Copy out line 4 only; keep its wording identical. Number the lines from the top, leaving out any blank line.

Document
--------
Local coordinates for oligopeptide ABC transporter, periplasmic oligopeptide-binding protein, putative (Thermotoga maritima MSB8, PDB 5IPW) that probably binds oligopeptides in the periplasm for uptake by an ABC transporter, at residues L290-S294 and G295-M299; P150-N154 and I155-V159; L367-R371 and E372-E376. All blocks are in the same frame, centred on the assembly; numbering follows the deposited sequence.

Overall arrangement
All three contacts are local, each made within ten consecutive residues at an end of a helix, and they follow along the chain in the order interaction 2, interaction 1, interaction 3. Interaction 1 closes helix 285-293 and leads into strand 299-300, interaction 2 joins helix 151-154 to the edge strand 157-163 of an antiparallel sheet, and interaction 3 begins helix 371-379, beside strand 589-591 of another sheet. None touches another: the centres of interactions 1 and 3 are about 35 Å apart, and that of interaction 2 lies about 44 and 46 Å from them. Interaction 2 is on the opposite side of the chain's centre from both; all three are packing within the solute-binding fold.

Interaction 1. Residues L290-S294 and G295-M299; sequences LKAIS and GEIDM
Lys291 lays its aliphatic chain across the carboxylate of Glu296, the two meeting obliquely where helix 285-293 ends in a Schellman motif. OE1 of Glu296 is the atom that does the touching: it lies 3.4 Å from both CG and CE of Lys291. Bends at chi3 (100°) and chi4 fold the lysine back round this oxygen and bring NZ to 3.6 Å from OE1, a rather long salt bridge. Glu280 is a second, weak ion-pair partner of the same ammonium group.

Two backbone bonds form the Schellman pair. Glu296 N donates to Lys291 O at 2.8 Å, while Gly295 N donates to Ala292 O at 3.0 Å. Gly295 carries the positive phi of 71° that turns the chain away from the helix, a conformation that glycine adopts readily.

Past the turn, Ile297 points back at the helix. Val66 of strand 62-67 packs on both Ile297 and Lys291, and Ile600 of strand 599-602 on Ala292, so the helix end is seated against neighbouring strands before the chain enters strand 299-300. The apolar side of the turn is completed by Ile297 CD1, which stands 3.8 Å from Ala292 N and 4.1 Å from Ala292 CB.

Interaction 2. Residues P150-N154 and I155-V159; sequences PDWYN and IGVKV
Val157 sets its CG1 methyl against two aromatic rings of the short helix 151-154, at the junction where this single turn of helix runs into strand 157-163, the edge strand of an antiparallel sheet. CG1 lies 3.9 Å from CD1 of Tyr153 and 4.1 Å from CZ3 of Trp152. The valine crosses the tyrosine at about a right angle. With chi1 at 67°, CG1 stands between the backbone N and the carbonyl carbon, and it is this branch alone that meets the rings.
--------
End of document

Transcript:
Interaction 1. Residues L290-S294 and G295-M299; sequences LKAIS and GEIDM